An inspired gathering occurred in Queenstown in Western Tasmania last weekend.
“Oh, is that the town that looks like a moonscape?”
It’s the mining town that 100 years ago thrived; it must have with fourteen pubs, and another thirteen in nearby surrounding towns like Linda and Gormanston. The North Lyell mine, affectionately called “Mount Mother Lyell” had a disaster that ravaged the heart of an isolated community and left 42 men dead. The second biannual Queenstown Heritage & Arts Festival marked the centenary of this disaster on 12 October 2012 and over the weekend wove family history and reunion, with mining and environment, with contemporary art. It was a compelling mix. Set in an extraordinary town with the copper brown-coloured Queen River running through. Surrounded by the scarred hills left bare and orangey moonscapesque from 130 years of miners plunging ever closer to the core of the earth to leach out its ore.
Many tourists drive straight through this town. Others are tugged to return. Queenstown is not for the frivolous. Descendents of mining families and artists were beckoned to the festival from all over Australia and the world, and gathered amongst the proud yet beaten grand architecture, with wide verandahs and heritage staircases. My guess is that most people there had some association with the place either through mining, family or art, and a few just for the love. The pride of being a Queenstowner was palpable, as were the stories of recurring visitors who described their fond relationship with the place and their awe of it.
I’m told miners are like a family. Their lifestyle is often itinerant, yet bonded with each other through the risk and fear they encounter every time they enter a mine. They have a culture of practical jokes as a way of relieving the stress. Being an artist also creates a lifestyle which bonds them together. And for years artists have been drawn to Queenstown and the North Lyell mine for its paradoxical beauty.
The natural tension created by bringing these disparate worlds together must have been a force in the direction of this festival. Miners explore the physical underworld, while artists explore the subconscious underworld, the dream space. They are not mutually exclusive of course! Festival Coordinator Travis Tiddy and his committee placed the mining heritage and contemporary art side-by-side in an awesome, rugged and ripe celebration of Queenstown and all that it represents.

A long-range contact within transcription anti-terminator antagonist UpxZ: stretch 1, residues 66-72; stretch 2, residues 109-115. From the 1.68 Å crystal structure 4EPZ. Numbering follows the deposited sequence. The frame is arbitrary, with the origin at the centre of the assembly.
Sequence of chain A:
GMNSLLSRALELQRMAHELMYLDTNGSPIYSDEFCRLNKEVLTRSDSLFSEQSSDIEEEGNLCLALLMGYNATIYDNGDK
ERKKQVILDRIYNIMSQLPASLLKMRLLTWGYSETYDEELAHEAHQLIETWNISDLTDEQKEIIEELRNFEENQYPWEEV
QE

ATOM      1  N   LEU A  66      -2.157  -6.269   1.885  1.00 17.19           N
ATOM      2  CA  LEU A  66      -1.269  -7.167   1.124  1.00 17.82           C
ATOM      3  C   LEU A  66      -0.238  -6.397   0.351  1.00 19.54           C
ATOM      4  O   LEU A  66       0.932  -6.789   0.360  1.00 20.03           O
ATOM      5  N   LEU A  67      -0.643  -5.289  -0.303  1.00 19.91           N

What gave this festival a profound depth and integrity was the place itself. It could not have been held anywhere else. Central to the interest in this place is ore. It was the ‘honey that attracted the bees’. Ore, which lay dormant for so long underground has the power of gathering people together, as well as being a valuable rock containing minerals and metals.
It was ore that attracted mining and its culture with the settlement of Queenstown and other (now abandoned) towns, laid a railway and built a port in Strahan. It was man's desire to mine ore that ravaged the landscape. The hills are bare because the acid fumes from the smelters killed all the vegetation. It’s a mythic irony that copper ore mining around Queenstown has caused such destruction and beauty all in one.
The chemistry of combining Queenstown’s heritage and the art it inspires raises the question: what does ore and the world beneath teach us about ourselves? The rocks beneath the earth are a metaphor for our unconscious world. Our inner workings effect and are effected by our external lives. Queenstown is full of mystique. And it rains a lot.
Queenstown is an isolated town today. It took us a day to drive there from Cygnet. Yet one hundred years ago, there was no road between Queenstown and Hobart, Launceston or Burnie. The festival program offered a lot, but the joy and constraints of travelling with two small children meant we experienced three packed days mixed with heritage and arts, but couldn’t see and hear everything we wanted to. Big thanks to friend and Textile Artist Claire Byers, an enthusiastic Queenstown-a-phile, for doing the festival with us, and for her knowledge of Queenstown, which has become part of this writing.
Responses to the art and installations we saw are in subsequent blog postings. Here’s a brief history of the mining disaster…
On 12th October 1912, 170 miners entered the North Lyell Mine. The completely unexpected happened and a fire ignited somewhere in the 700ft pumphouse. A fire was not considered a danger to a copper mine, and the emergency of the situation broke slowly. Accounts from historian Geoffrey Blainey explain the miners were even blase when they smelt smoke. While Occupational Health Safety was not the industry it is today, there had been recent upset amongst the miners and many of them left due to an unsafe method of working and unsatisfactory conditions of the mine. The fire grew and the fear and panic set in and news travelled. The story of how the following five days unfolded is an epic – if little known – Australian tale. As wives and children, miners and town folk gathered at the opening to the mine clutching at their hopes with fear, a colossal rescue operation took place, gathering special fire masks and safety equipment from Victorian mines. Two steam boats, including the SS Loongana travelled across Bass Strait against forceful winds in record breaking time, then alighted in Strahan to a waiting steam train with it’s fire engine charged for another record breaking journey through forest and over rivers to Queenstown. It’s a choking and extraordinary tale. Sadly not all the miners emerged form the dark tunnels and forty-two lives were lost.